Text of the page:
ADHD drugs bring ‘significant improvements’ for Alzheimer’s patients

·3 min read
The drugs boost levels of a neurotransmitter called noradrenaline, crucial for mental processes such as attention, learning and memory - Science Photo Library RF
The drugs boost levels of a neurotransmitter called noradrenaline, crucial for mental processes such as attention, learning and memory - Science Photo Library RF

Drugs to boost mental ability in people with Alzheimer’s disease may have been hiding in plain sight after scientists found that medication for Attention Deficit Hyperactivity Disorder (ADHD) brings significant improvements to thinking.

Researchers from Imperial College said there was “good evidence” that ADHD medicines such as atomoxetine and guanfacine may also treat Alzheimer’s, and have called for large clinical trials.

The drugs work by boosting levels of a neurotransmitter called noradrenaline, which is crucial for mental processes such as attention, learning, memory, readiness for action and the suppression of inappropriate behaviours.

Disruption of the system producing noradrenaline happens early in Alzheimer’s, leading researchers to believe that drugs targeting the problem could help.

Although small trials have been carried out in the past, they never involved enough patients to be sure.

To get around the small numbers, Imperial pooled an analysis of 10 small trials involving a total of 1,300 patients and found that ADHD drugs boosted cognitive scores by a “small but significant” amount while reducing apathy to a larger extent.

The results are so encouraging that Imperial is running a trial at Charing Cross Hospital, in London, to see whether the ADHD drug guanfacine can help Alzheimer’s patients.

Results ‘certainly show promise’

Dr Michael David, of the UK Dementia Research Institute’s Care Research and Technology Centre at Imperial, said: “Current medications have small effects on symptoms including cognition. However, they do not slow the progress of the disease itself.

“We looked at how these test scores changed between the beginning of the trials and at the end, and compared the change across those in the group given the active drug and those in the placebo group.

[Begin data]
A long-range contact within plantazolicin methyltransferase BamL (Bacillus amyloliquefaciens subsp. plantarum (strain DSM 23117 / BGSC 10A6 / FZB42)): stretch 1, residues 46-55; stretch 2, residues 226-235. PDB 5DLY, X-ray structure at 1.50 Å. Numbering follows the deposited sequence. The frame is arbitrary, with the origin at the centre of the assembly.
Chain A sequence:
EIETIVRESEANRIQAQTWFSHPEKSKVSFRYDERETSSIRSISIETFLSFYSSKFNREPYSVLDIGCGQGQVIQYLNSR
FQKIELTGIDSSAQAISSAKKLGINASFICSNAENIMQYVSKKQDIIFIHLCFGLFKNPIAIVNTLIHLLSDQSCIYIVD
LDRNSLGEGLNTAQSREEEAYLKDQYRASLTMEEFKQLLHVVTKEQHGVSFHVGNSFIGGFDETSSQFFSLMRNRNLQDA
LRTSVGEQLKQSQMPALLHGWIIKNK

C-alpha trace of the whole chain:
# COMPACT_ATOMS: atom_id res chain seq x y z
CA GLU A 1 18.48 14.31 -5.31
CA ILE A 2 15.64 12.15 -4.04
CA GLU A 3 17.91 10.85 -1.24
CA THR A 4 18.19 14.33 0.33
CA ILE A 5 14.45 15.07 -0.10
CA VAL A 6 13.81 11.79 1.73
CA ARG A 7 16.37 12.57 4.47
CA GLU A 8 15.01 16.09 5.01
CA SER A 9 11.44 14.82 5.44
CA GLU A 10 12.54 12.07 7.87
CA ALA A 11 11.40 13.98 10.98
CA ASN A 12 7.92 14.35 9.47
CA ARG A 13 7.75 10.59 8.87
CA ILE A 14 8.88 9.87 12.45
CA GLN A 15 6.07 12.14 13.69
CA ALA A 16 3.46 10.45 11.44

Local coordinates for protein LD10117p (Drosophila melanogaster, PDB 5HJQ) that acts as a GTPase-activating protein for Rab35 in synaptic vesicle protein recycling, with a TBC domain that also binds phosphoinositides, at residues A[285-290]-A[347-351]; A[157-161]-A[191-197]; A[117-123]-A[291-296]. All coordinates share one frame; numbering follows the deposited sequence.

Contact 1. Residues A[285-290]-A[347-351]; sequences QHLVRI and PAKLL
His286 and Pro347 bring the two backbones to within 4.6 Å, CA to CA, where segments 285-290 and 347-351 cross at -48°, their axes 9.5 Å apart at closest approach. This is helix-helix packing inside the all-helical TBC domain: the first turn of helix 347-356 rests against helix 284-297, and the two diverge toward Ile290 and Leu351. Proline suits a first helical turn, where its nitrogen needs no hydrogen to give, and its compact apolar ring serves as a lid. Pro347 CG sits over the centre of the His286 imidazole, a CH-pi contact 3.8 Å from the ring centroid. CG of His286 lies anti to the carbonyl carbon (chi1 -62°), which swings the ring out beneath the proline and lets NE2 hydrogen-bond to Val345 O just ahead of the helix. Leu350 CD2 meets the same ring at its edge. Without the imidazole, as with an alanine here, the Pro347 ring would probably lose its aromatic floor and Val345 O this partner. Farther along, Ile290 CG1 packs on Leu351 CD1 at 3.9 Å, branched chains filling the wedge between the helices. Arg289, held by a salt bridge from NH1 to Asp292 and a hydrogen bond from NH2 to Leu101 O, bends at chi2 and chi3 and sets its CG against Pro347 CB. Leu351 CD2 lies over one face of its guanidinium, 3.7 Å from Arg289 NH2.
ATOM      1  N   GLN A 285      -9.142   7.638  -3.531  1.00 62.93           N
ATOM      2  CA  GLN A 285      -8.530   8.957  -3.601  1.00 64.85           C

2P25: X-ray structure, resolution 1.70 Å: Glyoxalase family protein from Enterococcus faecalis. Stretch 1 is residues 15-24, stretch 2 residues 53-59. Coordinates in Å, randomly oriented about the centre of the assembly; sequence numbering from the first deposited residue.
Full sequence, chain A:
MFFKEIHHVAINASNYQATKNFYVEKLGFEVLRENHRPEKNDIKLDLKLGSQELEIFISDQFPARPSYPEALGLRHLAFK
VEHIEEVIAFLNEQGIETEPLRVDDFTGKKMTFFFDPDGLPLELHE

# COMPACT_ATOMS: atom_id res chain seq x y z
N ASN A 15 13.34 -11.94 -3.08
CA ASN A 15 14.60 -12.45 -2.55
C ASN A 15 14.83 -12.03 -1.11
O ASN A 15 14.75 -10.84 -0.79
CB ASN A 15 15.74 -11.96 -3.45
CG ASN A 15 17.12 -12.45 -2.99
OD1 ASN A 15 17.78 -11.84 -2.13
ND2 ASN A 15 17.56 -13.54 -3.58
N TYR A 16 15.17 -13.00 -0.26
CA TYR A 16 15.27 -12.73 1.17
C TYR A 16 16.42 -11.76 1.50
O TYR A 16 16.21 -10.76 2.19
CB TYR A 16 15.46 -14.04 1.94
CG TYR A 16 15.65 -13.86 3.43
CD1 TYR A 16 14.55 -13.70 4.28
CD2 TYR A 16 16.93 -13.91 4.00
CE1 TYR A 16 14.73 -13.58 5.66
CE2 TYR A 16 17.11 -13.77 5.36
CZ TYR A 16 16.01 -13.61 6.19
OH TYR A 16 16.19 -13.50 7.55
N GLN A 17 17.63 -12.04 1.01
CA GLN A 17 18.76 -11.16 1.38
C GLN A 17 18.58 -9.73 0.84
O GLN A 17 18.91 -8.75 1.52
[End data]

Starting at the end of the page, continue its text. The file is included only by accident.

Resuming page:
“Overall, those in the drug group seemed to improve, or decline less, in terms of these scores than those in the placebo group. I think these results certainly show promise with regard to the potential benefits in targeting this neurotransmitter system.”

There are 944,000 people with dementia in the UK, a number expected to increase to more than one million by 2030 and more than 1.6 million by 2050.

Drugs that are already known to be safe are particularly appealing to researchers because they can be trialled quickly for other conditions and are more likely to pass through regulation.

Report ‘should stimulate further trials’

Commenting on the findings, Sian Gregory, the research information manager at the Alzheimer’s Society, said: “This promising new research could help to improve the lives of people living with Alzheimer’s disease in the future, helping to reduce the effect of common symptoms such as memory and thinking problems and improving apathy.

“Because drugs that act on the chemical messenger noradrenaline are already commonly used to treat disorders like ADHD and depression, clinical trials to assess their benefit for people with Alzheimer’s disease should be straightforward.”

David Smith, professor emeritus of pharmacology at the University of Oxford, said: “The report should stimulate further trials, in particular with combinations of these drugs with other symptomatic treatments.”

The research was published in the Journal of Neurology, Neurosurgery and Psychiatry.